e-mail. Text it…share it…participate in the constant churn to stay on top of the news, your friends’ lives, and your profession.

We meet on the Internet at the digital well to share our lives, but we don’t drink deeply…just sips, just a taste for busy lives on the go. Have we lost something along the way…reflection…the luxury of pondering vs. pouncing on information as soon as it appears?

The digital revolution has affected our behavior, our relationships and our sense of community. I get my daily fix whenever I want it. I consider myself someone who helped pioneer the Internet’s power to reach everyone in a start-up venture that later evolved into AOL back in the ‘80s.

I championed the Internet then and even now to my students in
e-marketing and interactive content writing college classes. But I do wonder if our ability to reach anyone, anywhere, anytime helps us understand ourselves and our world any better.

Google (today’s Oracle), Wikipedia (today’s Encyclopedia of Britannica), and YouTube (today’s home movies) have become our educators, researchers, scholars and reporters who we rely on for information. Is the information accurate? Manipulated? Fact checked? What is true and not true? We don’t know. Many of us do not check the sources for credibility…we’re in a hurry to know and move on.

Are we smarter? Do we know more? Does it help us in our daily lives? Yes and no…it’s a tradeoff…know something now, right or wrong…to satisfy our insatiable thirst for more. Is more, more or less?

In spite of that, I’m hooked, an Internet infomaniac, who still believes in its power to enlighten and disseminate information when needed, even though it is harder and harder to distinguish illusion from reality and truth from lies in a McINFO world.

Copyright © Erana Leiken, 2010 ALL RIGHTS RESERVED

Rebana Ubi drum photo by Kasmadi Muhammad
Country well photo by Kriss Szkurlatowski

Saturday, April 10, 2010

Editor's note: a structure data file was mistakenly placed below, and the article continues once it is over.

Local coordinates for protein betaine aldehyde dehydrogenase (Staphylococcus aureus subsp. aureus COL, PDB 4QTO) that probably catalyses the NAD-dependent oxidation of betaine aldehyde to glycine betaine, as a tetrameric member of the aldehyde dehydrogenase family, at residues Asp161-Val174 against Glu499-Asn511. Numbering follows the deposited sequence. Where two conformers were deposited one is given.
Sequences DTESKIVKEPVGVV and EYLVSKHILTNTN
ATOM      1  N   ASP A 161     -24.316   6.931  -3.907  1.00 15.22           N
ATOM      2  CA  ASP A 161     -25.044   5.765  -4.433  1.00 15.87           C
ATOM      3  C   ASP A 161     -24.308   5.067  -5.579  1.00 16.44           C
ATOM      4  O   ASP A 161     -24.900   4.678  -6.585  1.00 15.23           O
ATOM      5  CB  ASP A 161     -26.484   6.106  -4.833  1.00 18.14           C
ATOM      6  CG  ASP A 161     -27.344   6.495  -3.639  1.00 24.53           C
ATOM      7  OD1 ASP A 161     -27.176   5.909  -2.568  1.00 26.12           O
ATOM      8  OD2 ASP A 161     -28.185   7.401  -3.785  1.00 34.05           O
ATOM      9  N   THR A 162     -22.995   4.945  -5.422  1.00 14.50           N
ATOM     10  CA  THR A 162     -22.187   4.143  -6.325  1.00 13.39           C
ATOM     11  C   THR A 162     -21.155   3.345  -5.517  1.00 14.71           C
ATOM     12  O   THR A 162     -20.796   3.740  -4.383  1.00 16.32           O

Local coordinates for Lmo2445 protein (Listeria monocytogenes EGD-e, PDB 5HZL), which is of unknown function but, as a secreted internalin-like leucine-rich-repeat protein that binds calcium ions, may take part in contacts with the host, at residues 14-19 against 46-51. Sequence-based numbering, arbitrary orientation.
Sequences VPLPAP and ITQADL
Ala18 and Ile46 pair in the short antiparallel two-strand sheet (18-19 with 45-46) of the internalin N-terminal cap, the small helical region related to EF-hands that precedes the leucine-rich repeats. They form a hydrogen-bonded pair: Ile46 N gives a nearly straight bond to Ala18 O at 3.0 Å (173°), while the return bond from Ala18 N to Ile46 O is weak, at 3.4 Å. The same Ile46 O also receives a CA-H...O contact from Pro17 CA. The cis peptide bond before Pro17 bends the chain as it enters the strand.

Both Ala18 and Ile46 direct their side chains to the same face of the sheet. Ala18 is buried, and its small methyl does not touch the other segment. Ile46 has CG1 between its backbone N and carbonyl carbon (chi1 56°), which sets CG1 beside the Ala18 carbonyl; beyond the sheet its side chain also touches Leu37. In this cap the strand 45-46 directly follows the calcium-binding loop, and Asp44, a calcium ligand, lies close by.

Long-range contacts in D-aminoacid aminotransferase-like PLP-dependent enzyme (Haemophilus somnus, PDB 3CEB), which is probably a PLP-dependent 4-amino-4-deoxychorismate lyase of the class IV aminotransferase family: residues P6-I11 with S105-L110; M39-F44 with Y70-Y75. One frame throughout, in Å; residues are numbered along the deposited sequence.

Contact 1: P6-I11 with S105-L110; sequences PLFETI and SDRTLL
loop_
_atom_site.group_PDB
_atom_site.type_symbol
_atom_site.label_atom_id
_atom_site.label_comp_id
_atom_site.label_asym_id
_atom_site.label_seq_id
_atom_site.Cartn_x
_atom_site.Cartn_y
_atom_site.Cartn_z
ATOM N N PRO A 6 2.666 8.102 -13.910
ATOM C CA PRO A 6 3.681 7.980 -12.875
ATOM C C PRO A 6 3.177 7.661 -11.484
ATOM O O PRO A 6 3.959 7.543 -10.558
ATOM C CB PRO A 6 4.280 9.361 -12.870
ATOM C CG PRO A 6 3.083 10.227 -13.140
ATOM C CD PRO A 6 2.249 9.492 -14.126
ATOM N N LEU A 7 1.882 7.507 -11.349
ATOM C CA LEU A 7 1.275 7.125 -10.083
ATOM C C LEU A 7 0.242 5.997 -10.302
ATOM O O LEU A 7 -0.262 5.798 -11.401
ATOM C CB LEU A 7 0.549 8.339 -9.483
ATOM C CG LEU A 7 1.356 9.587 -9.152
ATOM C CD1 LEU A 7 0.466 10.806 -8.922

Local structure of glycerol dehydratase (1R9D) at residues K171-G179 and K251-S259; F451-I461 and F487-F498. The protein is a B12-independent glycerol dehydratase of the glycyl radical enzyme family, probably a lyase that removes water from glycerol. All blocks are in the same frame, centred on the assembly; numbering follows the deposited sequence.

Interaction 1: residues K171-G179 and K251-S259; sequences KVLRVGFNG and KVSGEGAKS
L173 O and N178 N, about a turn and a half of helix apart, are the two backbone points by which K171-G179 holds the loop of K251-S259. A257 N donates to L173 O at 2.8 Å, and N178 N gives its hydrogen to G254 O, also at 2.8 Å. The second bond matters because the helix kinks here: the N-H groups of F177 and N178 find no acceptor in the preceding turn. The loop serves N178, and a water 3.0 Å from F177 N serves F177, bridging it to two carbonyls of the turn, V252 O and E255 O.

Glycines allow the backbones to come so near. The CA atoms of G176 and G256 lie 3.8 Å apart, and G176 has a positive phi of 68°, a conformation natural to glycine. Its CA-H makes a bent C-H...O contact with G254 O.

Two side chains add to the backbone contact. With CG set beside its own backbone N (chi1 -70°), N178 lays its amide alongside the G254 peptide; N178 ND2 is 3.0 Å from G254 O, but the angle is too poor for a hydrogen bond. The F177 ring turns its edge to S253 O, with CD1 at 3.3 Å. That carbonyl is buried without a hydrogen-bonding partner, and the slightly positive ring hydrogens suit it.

“Take Care”…there’s an “app” for that.

There seems to be an app for just about everything these days from turning off the lights to checking x-rays on a smart phone.

I was thinking about how we use the simple phrase, “Take Care.” It is an all purpose expression with many apps and nuances in our culture.

We say it when we mean, “Be safe” to show our regard for someone’s journey, a modern day version of “God Speed.”

This is the Concern App for when friends and family get on the road or are on their way. We say “Take Care” as they depart.

Another way we apply “Take Care” is when we signal closure for those awkward times when there is nothing more to say.

It is over and there are no words left for breaking-up a relationship, except “Take Care.” This is the Goodbye App for endings.

We say “Take Care” as we leave someone at the hospital wishing recovery and good health even when we know that it may not be so.

It is another way to express our emotions, show compassion but leave much unsaid, for again there are no words, except a kind “Take Care.” This is the I Care App, but more than I can say.

There is also the breezy farewell of “Take Care.” This is the Casual App, just a brief and friendly “see ya” like Ciao.

“Take Care” gives us a versatile, functional app for many occasions ranging from the casual to the profound. It’s a simple phrase representing what is said and not said.

It’s short, sometimes sweet and sometimes sad, but it says it all when we need it.

Copyright © Erana Leiken, 2010 ALL RIGHTS RESERVED